By Theresa Brown. (Algonquin Books of Chapel Hill, 256 pages, $24.95.)

Four patients to one nurse might not sound like a huge workload — it didn't to me, anyway, when I started this book. But as you read "The Shift," Theresa Brown's account of one 12-hour day in the cancer ward of a Pennsylvania hospital, you'll start to wonder how any nurse ever gets anything done, what with all the demands and interruptions, blood draws, transfers, paperwork, drug orders, pain maintenance and flashing call buttons. And this was a relatively quiet day, one with no dire emergencies.

Brown does an excellent job of taking us moment by moment through her day — meeting the patients (one difficult, one frail, one possibly dying, one about to go home); the paperwork (endless); the fail-safe procedures (also endless, but clearly important); the workarounds (not always kosher, but sometimes the only way to get things done).

Brown, who has a doctorate in English but left her university teaching job to become an R.N., is skillful at keeping the narrative flowing. The reader feels her affection and deep sense of responsibility for her patients, even the aggravating ones, and her frustration over not being able to give them each the attention she believes they need.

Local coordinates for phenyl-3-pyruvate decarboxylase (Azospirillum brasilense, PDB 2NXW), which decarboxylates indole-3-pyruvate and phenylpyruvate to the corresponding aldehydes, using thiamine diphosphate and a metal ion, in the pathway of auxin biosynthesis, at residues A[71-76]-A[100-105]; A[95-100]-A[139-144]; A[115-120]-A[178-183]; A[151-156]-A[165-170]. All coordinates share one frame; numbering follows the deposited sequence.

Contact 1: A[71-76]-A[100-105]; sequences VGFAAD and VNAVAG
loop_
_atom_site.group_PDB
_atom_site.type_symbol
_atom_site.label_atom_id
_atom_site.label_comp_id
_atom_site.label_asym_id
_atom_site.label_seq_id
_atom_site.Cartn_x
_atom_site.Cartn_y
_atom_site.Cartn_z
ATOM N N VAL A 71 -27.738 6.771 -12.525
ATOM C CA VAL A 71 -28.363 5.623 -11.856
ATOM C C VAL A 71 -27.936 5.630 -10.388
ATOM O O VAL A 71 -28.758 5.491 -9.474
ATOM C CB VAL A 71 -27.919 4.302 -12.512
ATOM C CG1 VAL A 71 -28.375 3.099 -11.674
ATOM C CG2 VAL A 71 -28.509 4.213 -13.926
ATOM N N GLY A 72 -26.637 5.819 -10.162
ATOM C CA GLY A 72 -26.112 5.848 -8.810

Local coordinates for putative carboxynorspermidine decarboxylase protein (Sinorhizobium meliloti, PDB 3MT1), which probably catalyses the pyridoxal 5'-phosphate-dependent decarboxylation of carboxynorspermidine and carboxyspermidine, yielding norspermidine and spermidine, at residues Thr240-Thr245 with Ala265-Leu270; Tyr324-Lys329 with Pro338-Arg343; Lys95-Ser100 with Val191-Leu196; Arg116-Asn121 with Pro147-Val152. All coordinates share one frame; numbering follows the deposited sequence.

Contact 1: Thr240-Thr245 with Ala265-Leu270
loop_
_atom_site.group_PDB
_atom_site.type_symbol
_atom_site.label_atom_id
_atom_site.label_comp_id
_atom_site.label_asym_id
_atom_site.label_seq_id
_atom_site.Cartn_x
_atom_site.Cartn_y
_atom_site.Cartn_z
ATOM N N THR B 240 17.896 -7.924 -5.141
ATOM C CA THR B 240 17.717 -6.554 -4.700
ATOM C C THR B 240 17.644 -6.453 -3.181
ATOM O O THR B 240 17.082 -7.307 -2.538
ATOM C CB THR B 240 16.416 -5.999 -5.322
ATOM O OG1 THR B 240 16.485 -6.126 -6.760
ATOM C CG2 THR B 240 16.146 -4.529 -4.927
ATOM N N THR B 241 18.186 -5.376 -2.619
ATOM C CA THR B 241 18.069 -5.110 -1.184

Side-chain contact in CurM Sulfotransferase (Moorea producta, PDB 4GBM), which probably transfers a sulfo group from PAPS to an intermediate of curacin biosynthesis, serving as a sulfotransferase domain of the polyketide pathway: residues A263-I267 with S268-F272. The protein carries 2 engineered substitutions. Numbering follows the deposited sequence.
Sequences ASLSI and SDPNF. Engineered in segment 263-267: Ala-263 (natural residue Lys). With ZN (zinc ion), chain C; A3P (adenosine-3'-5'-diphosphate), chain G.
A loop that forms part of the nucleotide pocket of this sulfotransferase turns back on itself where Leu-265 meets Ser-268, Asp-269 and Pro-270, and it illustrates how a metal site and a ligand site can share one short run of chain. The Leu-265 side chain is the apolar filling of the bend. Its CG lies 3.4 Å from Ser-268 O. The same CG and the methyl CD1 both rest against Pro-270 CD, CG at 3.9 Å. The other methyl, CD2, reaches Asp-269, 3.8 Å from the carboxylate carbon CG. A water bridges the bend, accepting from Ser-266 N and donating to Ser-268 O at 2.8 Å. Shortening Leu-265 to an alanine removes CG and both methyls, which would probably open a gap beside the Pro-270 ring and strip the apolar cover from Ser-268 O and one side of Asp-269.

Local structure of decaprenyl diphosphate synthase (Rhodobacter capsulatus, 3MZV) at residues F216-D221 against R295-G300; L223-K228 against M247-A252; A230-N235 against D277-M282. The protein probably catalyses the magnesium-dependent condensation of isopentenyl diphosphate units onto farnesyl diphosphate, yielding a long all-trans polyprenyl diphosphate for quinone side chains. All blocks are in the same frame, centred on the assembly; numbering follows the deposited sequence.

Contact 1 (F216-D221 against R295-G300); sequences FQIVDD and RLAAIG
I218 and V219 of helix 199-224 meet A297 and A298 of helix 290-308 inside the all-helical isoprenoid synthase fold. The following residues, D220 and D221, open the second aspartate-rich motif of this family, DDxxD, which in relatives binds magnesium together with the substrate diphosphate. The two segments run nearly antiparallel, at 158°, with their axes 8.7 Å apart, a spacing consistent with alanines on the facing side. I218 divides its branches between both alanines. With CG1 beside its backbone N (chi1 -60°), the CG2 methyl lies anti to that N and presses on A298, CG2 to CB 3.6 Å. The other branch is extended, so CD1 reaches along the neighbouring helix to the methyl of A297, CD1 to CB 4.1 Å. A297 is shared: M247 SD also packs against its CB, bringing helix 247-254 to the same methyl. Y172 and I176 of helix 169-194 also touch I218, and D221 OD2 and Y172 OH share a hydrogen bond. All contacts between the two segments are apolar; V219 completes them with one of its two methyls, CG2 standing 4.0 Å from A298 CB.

"I used to love a comic book series called the 'Legion of Super Heroes,' " she writes. "One of the super heroes … could divide into two fully intact versions of herself just by concentrating. Maybe I could do that, too, if I tried really hard."

Two, you think as you close this book, might not be nearly enough.


Senior editor/books


By Tom Jackson. (Bloomsbury Sigma, 272 pages, $27.)

Without refrigerators, most of us wouldn't be here. It's a strange assertion to ponder, but one that becomes obviously true after you chew on it a bit, perhaps while nursing a warm beer. Without the preservation of food made possible by modern refrigerators and freezers, food sources would have to be close by and constantly renewed, as they were in the days of thinly populated agrarian societies.

Big cities, whose residents would have little to eat were it not for refrigerated food delivery and storage, couldn't exist other than with high levels of poverty, malnutrition and starvation. To a lesser degree, the invention of air conditioning has also transformed demographics and societies over the past century. Those are the sweeping, and nicely evidenced, assertions of English science writer Tom Jackson's highly entertaining book "Chilled."

He balances clear descriptions of scientific principles and breakthroughs with amusing (and sometimes sobering) anecdotes about the history of artificial cold, including its use to pamper the affluent throughout history and, of late, to preserve human bodies in hopes of reincarnation via cryogenics. Kings, geniuses, ice salesmen, quacks, 1950s housewives and many more memorable characters all have their day in this lively, learned narrative.


West/north metro editor